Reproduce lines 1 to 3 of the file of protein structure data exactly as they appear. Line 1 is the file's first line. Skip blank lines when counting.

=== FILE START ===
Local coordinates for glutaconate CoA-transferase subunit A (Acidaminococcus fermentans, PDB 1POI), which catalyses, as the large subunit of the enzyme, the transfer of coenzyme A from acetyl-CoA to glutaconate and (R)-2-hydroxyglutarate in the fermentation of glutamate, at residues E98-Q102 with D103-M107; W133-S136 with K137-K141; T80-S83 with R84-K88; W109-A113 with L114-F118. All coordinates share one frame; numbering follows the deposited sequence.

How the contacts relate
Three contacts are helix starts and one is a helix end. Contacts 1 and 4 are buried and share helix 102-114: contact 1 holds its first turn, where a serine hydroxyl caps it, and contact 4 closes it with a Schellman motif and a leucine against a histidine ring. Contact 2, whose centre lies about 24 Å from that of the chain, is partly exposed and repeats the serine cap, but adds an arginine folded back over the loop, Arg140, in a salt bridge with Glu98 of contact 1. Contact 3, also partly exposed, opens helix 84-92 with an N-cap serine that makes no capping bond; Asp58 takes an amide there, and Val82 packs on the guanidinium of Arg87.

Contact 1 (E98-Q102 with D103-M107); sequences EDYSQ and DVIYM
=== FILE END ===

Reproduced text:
Local coordinates for glutaconate CoA-transferase subunit A (Acidaminococcus fermentans, PDB 1POI), which catalyses, as the large subunit of the enzyme, the transfer of coenzyme A from acetyl-CoA to glutaconate and (R)-2-hydroxyglutarate in the fermentation of glutamate, at residues E98-Q102 with D103-M107; W133-S136 with K137-K141; T80-S83 with R84-K88; W109-A113 with L114-F118. All coordinates share one frame; numbering follows the deposited sequence.

How the contacts relate
Three contacts are helix starts and one is a helix end. Contacts 1 and 4 are buried and share helix 102-114: contact 1 holds its first turn, where a serine hydroxyl caps it, and contact 4 closes it with a Schellman motif and a leucine against a histidine ring. Contact 2, whose centre lies about 24 Å from that of the chain, is partly exposed and repeats the serine cap, but adds an arginine folded back over the loop, Arg140, in a salt bridge with Glu98 of contact 1. Contact 3, also partly exposed, opens helix 84-92 with an N-cap serine that makes no capping bond; Asp58 takes an amide there, and Val82 packs on the guanidinium of Arg87.